RegEx Engines Are Not the Same
In case you ever run across a situation where you are using RegEx and are getting unexpected results, you need to know that RegEx engines are not all the same. PowerShell uses the .NET engine, which should not come as a surprise since PowerShell runs on .NET.
I like to use https://regex101.com to test my RegEx patterns because I like the explanation tree and the help examples. Also, it has a selectable engine (Flavor) to choose how it will interpret the pattern. Unfortunately, .NET is not one of the options. https://regexr.com/ is another popular site to test expressions, but I still like regex101 better, and regexr doesn’t use the .NET engine either. Thus, you can use http://regexstorm.net/tester, which does use the .NET engine.
If you go down the engine rabbit hole, you will find other options and terms, like PCRE, PCRE2, RE2, and more. Good luck in there! I hope you find your way back. 😉
Finally, there are some good visualizers, if you are more of a visual learner. Here are few options:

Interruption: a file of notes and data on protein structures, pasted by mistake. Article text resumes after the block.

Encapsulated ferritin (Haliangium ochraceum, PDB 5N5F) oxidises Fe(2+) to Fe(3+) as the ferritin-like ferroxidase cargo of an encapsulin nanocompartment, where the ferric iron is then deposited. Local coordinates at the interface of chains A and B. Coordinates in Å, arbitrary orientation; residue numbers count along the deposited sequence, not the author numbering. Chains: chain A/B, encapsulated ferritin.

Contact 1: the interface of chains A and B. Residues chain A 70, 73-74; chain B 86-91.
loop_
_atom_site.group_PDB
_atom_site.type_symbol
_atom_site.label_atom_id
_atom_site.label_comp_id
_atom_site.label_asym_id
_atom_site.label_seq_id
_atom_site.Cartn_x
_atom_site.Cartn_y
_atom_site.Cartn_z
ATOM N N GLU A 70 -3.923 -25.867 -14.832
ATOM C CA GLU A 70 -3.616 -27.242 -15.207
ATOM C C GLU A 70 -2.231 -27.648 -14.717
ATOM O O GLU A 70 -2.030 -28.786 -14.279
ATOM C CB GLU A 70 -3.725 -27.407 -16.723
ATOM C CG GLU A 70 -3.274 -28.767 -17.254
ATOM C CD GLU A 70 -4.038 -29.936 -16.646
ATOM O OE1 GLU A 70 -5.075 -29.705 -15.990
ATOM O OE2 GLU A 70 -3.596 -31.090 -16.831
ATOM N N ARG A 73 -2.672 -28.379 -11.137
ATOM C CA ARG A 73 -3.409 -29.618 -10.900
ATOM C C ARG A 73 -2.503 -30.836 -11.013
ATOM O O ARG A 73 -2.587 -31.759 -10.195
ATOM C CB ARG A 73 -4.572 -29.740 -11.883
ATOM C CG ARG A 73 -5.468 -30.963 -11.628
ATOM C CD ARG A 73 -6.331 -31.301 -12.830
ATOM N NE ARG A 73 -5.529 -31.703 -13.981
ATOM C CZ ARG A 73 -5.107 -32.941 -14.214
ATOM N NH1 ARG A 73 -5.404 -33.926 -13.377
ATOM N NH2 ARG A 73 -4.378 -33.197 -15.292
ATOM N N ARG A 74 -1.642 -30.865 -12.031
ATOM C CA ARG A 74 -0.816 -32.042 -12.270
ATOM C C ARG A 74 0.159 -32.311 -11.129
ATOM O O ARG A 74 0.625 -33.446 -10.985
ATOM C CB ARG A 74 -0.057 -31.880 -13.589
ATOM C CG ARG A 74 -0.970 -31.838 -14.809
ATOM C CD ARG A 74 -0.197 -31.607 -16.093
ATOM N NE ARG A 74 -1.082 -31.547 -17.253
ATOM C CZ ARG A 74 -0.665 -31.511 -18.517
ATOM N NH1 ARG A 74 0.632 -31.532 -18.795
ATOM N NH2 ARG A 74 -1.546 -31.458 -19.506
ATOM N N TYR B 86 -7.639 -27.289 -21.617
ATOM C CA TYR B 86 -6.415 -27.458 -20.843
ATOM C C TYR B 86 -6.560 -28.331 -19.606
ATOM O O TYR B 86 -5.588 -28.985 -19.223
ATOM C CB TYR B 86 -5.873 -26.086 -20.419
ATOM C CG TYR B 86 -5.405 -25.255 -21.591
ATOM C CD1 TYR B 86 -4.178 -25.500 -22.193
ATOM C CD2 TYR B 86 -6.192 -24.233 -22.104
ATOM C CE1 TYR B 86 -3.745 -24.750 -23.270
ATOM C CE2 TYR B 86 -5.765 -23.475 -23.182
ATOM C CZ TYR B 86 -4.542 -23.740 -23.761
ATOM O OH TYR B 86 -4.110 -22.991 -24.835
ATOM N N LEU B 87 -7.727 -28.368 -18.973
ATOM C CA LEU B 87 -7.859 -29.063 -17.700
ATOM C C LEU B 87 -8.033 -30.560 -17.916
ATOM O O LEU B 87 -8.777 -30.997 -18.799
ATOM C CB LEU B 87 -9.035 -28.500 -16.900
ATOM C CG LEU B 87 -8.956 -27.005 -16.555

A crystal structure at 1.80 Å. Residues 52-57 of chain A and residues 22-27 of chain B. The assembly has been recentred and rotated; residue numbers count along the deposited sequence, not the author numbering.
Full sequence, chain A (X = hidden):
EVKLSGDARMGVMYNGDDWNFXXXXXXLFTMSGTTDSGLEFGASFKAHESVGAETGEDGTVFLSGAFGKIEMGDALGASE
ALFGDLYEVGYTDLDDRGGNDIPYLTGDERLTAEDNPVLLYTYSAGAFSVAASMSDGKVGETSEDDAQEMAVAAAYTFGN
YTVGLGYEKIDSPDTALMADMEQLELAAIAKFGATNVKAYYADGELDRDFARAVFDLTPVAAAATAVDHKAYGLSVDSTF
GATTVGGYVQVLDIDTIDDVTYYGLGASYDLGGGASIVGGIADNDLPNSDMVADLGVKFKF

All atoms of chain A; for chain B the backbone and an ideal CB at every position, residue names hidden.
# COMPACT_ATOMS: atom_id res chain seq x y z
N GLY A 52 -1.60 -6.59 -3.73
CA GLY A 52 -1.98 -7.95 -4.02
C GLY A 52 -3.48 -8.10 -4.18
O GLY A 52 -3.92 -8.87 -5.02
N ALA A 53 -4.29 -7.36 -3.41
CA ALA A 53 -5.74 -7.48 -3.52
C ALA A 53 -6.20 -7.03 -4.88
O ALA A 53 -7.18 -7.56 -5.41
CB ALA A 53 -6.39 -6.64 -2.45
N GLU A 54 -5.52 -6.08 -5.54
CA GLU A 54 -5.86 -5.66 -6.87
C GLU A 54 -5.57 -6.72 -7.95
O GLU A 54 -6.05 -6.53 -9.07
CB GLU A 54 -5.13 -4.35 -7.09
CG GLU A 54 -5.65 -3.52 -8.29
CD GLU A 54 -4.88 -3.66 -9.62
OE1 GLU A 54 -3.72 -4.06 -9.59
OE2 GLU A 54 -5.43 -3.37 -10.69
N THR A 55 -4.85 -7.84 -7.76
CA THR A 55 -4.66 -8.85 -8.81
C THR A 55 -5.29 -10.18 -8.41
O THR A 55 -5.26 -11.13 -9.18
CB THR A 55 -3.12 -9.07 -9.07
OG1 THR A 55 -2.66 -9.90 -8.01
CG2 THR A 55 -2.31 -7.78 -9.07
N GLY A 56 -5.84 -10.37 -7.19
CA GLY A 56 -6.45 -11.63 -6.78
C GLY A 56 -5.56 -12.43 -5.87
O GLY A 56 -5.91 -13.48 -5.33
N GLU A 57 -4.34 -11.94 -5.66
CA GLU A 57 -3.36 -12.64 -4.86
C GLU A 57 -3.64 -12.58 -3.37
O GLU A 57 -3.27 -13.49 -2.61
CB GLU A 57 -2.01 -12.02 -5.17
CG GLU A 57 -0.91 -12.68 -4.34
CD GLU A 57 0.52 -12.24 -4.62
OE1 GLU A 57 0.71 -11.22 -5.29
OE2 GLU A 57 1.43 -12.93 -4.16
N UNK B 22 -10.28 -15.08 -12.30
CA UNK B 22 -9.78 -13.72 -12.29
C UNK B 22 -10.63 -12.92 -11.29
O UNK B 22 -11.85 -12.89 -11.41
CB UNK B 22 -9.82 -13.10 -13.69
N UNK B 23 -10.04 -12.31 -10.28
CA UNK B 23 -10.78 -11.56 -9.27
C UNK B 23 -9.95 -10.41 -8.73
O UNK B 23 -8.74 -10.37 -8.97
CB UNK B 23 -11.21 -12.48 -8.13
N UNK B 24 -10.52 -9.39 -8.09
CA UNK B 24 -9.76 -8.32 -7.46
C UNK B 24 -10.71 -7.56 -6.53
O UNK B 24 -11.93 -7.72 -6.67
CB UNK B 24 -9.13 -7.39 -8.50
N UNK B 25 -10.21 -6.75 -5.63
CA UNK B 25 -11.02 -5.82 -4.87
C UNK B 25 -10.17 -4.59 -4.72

https://www.debuggex.com is a fun site that will allow you to debug your expression while building a visualization for you.
https://blog.robertelder.org/regular-expression-visualizer is another visualization site, but it is much more detailed and will help you learn how RegEx functions.
If you want your explanation in your uber editing tool, VSCode, then look at the Regexp Explain extension: https://marketplace.visualstudio.com/items?itemName=LouisWT.regexp-explain
Why is knowing which engine is in use important? Subtle differences in how the engines do their matching and the features they enable may mean that your expression works in one place and not in another. For example, Go and Kusto are based on the RE2 engine. If you are testing your expression in regex101 using PCRE and it doesn’t work in KQL, then the parsing engine may be the reason.